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Vol. LVII, No. 17
August 26, 2005

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What Scientists Should Know
Primer Offered on Creationism, 'Intelligent Design'

On the front page...

Perhaps there is a place for students to learn about creationism, but that place is not science class, according to Dr. Robert Pennock of Michigan State University, who himself offered a lesson, "What Scientists Need to Know About Intelligent Design Creationism," in a July 13 lecture sponsored by NIGMS. A professor of philosophy and science and technology studies, Pennock has spent more than 15 years following the creationism movement in the U.S. and has published two books on the topic. At NIH, he briefly reviewed the group's history and recent progress.


Pennock said intelligent design (ID) is a relatively new term coined by creationists who want their religious views taught in public schools as an alternative to evolutionary biology. He described an ID think tank founded in the late 1990s in Seattle under the name "Center for the Renewal of Science and Culture" as a part of the Discovery Institute. "They literally see evolution as attacking creation and Christianity."

A main tenet of ID is that some natural systems are so complex that only a transcendent intelligent being — presumably God — could have crafted them. The group's ultimate goal and its arguments are not new, he explained, but the new terminology makes people think it is a novel approach.

Calling creationism by a new name — "intelligent design" — does not change the fact that it is not a science, Pennock said, pointing out several potential pitfalls of equating ID with biology. He
Calling creationism by a new name — "intelligent design" — does not change the fact that it is not a science.
suggested that teaching ID alongside evolution would undermine U.S. science education, which already lags behind several other industrialized nations. "However, this is not a scientific controversy; it is part of the cultural wars," he said.

The new tack has drawn a lot of attention in the last few years. In at least eight states, Pennock reported, proposals to teach ID in addition to evolution in public schools reached legislative bodies. In Alabama and Georgia, evolution "disclaimer" stickers were placed in science textbooks. Last fall a Dover, Pa., school board mandated that "students be made aware of gaps/problems in Darwin's theory and of other theories of evolution, including but not limited to intelligent design."

In the early 1980s, Pennock recalled, under the guise of "creation science," attempts were made in several states to require a "balanced treatment of creation science and evolution science" in the education system. "They left out any scriptural references," he explained. "The whole point of 'creation science' was to say that 'this is a science.' The idea was to get back into the schools a view that had been taken out, having [creation science] taught as an alternative model."

At that point, Pennock pointed out, several anti-evolution themes were emphasized by creationists: the insufficiency of mutation and natural selection; the idea that humans and apes are not related; an explanation of Earth's geology by catastrophism, or worldwide flood. It was clear, he said, that much of this was taken from the book of Genesis.

Pennock noted that the creationism movement has not been without its internal problems, which may have slowed the effort down before now. "Young earth creationists and old earth creationists dislike each other almost as much as they dislike evolutionists," Pennock said. "The new movement attempts to lay aside differences and unite under a big tent, unite against a common enemy."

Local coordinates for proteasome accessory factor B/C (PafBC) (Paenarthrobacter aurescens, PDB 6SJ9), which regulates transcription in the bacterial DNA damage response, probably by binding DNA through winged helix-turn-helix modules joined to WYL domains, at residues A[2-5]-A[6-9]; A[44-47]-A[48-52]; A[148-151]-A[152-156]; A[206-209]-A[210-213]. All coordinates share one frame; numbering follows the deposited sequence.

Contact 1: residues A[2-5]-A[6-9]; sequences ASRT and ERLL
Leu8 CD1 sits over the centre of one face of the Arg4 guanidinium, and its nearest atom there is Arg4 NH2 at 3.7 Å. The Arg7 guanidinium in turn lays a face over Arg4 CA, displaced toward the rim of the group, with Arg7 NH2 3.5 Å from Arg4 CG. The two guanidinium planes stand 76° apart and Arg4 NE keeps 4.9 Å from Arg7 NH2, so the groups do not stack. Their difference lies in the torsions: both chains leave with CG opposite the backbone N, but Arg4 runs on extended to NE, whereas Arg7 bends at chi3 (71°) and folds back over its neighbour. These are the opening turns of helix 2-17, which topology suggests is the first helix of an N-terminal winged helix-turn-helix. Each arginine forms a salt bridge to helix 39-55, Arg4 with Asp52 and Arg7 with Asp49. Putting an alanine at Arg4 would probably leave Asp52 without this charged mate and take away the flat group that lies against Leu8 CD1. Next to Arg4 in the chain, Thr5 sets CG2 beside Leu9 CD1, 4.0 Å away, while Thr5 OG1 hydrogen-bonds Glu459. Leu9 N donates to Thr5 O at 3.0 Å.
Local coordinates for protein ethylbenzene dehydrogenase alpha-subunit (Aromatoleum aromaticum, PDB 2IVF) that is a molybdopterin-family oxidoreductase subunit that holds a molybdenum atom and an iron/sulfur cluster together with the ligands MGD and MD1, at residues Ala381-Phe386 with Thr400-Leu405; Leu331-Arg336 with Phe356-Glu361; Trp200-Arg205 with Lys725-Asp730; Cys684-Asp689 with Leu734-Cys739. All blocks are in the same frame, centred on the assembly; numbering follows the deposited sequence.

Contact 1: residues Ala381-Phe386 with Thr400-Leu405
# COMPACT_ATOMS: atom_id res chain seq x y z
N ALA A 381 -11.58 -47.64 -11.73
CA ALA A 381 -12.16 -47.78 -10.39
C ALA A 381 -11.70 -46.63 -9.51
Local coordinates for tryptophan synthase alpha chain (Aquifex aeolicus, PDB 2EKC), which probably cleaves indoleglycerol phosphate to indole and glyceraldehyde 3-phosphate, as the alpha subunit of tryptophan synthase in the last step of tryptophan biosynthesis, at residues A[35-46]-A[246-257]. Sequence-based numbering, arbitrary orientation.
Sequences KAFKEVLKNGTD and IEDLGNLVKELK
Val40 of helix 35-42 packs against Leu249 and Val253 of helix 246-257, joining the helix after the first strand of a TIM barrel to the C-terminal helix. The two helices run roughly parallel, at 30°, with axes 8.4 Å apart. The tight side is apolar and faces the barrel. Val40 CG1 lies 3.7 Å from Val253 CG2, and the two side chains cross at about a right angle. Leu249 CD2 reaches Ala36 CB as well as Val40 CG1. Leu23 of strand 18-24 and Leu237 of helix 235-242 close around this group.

One of the biggest hurdles scientists and science educators may have to overcome is terminology, Pennock pointed out. In general, he said, when people say "theory," they can mean viewpoint, opinion or even wild-haired notion. It's different for scientists. "We need to do a better job of teaching 'theory,'" Pennock suggested. "We need to be more careful about the terms we use. We have to change the connotation." In science, he stressed, a theory is "interlinked ideas supported by a bank of evidence." For example, Darwin's theory of evolution should not be seen as some guy's wild guess but as an informed principle backed by documented proof.

Another significant issue scientists will have to take into account is the public's religious views, which Pennock said ID organizations use against evolution. Although "historically there has been a range of ways to interpret scripture broadly to allow for evolution," he noted, "[ID proponents] intentionally set this up so that if you accept evolution — Darwinism — then you are by definition rejecting God. So one of the key things we're going to have to do is disabuse people of that notion. We have to say, 'No, there are plenty of ways to reconcile a religious view with a scientific view."

So what's wrong with allowing both evolution and intelligent design to be taught in classrooms? Why not "teach the controversy" as ID adherents suggest, and expose students to the wide variety of ideas?

Because, Pennock countered, so much of biology, medicine and other life sciences is based on Darwin's theory. ID changes "natural processes into supernatural intervention." Understanding how natural processes work and how researchers go about uncovering them is crucial to learning about science. ID proponents offer negative arguments against Darwinism, but no positive scientific evidence for intelligent design and so ID shouldn't be taught in science classes.

As for where learning about intelligent design should occur, Pennock made a suggestion: "For teaching private religious themes, there's no place like home."

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